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Roles and Ritual: The Inala Wangarra Rite of Passage Ball case study

Inala Wangarra, an urban Indigenous community-controlled organisation, has hosted the biennial Rite of Passage program since 2009, first initiated by their Youth Committee as means of celebrating the transition of young people from adolescence to young adulthood. The program, open to 15–21 year old members of the Inala Indigenous community, is a sophisticated ritualisation of the location, presentation and celebration of its young people.

University of Queensland researchers in a unique partnership with Inala Wangarra documented, reflected on and analysed the processes leading up to and following on from the Rite of Passage ball in order to understand the impact of the ritualisation of coming of age on the participants.

Through an investigation of the Ball, the project aimed to illicit a deeper understanding of urban Indigenous masculinities, roles and expectations and highlight the agency and capabilities of young Indigenous men. A second aim of the project was to investigate the Rites of Passage Ball as a case study of strengths based community development in practice, exploring how it supports Indigenous young people and reconfigures Indigenous capacity. Finally, the Ball was investigated in its significance to ritual and ceremony in an urban Indigenous context.

Aims:

  1. Describe an existing urban Aboriginal and Torres Strait Islander ritual that celebrates the “coming of age” of young Indigenous men and women (Rite of Passage Ball).
  2. Investigate the impact of ritual upon young Indigenous men’s social and emotional wellbeing and their role(s) within their family and community.
  3. Examine the expectations of urban Indigenous young men, exploring the varying ways in which they enact and challenge racialised, cultural and gender expectations.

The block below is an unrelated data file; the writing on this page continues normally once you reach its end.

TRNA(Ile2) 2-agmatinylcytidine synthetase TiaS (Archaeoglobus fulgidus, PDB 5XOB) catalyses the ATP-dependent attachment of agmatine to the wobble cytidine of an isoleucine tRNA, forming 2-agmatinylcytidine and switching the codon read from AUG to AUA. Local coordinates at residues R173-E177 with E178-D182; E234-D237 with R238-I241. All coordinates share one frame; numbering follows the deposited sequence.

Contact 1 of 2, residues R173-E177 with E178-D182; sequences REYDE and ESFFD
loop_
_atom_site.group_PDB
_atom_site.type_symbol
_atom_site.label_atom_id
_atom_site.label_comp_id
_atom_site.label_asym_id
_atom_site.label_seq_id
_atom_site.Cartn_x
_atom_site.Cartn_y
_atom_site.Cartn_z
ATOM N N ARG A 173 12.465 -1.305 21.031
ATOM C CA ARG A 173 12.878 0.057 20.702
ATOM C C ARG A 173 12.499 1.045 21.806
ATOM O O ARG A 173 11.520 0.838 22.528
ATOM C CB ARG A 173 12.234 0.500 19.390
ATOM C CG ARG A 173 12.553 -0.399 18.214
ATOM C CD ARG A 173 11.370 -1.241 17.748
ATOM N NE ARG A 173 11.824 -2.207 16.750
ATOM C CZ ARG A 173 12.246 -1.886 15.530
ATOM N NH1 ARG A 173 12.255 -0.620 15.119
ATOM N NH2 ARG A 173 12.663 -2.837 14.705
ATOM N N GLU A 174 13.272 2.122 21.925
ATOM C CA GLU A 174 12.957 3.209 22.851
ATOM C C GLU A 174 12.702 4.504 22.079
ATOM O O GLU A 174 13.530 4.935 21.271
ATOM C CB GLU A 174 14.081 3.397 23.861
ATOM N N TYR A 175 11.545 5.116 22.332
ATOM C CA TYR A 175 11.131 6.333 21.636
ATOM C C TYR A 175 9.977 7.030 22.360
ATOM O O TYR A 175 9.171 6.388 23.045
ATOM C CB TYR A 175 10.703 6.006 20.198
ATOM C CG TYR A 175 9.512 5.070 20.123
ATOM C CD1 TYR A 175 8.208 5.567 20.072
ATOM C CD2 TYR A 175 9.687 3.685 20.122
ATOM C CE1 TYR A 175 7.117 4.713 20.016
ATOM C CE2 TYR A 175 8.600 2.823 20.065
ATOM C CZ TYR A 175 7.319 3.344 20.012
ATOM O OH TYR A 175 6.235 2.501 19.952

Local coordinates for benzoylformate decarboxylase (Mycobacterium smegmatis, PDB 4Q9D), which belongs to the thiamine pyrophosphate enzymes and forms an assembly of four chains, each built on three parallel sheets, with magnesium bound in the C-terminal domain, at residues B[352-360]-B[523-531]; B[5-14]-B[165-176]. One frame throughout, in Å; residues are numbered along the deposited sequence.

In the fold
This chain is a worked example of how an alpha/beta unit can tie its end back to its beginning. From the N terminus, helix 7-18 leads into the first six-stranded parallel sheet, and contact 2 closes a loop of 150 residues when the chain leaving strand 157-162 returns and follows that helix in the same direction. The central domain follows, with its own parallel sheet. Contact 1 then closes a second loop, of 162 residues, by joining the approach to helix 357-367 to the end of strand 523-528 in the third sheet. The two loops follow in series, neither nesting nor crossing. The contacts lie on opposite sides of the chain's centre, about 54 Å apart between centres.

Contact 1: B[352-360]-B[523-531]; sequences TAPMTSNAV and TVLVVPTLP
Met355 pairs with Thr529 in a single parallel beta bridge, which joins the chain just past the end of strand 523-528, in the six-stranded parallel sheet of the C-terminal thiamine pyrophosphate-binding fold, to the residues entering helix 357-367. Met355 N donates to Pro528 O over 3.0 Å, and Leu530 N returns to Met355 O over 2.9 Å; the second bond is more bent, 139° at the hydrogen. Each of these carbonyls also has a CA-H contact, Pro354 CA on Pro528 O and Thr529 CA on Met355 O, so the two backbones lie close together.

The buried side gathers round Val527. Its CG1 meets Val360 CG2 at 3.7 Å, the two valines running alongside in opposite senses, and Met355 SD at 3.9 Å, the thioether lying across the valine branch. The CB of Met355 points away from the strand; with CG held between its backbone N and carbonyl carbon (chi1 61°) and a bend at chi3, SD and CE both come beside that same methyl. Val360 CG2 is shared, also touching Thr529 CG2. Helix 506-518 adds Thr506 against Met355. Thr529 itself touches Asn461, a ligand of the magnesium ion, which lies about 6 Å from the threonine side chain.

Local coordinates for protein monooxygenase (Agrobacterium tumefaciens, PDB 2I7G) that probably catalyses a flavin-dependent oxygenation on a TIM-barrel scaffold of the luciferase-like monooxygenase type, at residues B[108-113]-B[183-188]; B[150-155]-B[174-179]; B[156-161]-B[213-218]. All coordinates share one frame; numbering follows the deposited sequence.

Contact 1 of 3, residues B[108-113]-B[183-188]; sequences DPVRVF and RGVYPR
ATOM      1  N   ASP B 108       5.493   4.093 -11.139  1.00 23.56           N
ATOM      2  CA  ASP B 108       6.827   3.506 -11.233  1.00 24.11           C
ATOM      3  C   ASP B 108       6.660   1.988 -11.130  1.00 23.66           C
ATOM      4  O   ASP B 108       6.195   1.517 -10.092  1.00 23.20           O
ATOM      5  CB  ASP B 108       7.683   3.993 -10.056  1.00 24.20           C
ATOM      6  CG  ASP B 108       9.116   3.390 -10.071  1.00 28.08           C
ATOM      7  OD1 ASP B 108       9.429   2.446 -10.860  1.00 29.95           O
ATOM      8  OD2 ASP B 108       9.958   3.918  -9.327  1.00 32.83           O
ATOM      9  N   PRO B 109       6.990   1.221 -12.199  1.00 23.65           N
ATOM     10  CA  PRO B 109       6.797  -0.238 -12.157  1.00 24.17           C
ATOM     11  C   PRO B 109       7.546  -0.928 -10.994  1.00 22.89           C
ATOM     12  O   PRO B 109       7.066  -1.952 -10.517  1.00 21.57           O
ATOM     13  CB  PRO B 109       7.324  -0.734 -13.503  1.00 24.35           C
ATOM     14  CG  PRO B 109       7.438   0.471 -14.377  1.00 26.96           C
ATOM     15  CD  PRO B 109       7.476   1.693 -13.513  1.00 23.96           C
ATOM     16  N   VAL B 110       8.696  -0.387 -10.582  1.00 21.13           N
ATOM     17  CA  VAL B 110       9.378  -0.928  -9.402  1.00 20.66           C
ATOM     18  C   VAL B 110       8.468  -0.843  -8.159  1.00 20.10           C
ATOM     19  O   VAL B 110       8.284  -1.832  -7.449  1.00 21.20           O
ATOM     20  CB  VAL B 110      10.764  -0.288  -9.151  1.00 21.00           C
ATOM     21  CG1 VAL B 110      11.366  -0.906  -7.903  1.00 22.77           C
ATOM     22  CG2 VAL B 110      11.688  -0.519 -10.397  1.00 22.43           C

Activities undertaken:

This participatory action research project primarily used film, in-depth interviews and photovoice to gather qualitative data from young men participating in the 2018 Rite of Passage program, their partners, families, and stakeholders. The research project utilised a Participatory Action Research framework and the Most Significant Change technique for participants to explore the significance the program had upon their lives.

Outcomes:

  1. Production of a series of video vignettes and podcasts chronicling the maturation of young Indigenous men as they participate in the “Rite of Passage” program.
  2. Well-developed theoretical understanding of urban Indigenous masculinities.
  3. Briefing paper outlining strengths-based community-led approaches to supporting Indigenous young people.
  4. Two-way knowledge exchange between Indigenous undergraduate students, University of Queensland researchers, and Indigenous community-controlled organisation staff.
  5. Commercial pitch for production of feature-length, high quality documentary.

Key Achievements:

Where do we go from here?

There is a clear need to for an Indigenous masculinities research agenda capable of interrogating the continuing denigrating settler representations of Indigenous men. Such an agenda should:

‘Strength-based’ approaches within Indigenous health need to be informed theoretically and practically by Indigenous peoples and communities.

Project leader

Dr Chelsea Bond

Administering institution:

The University of Queensland

Completion date:

2019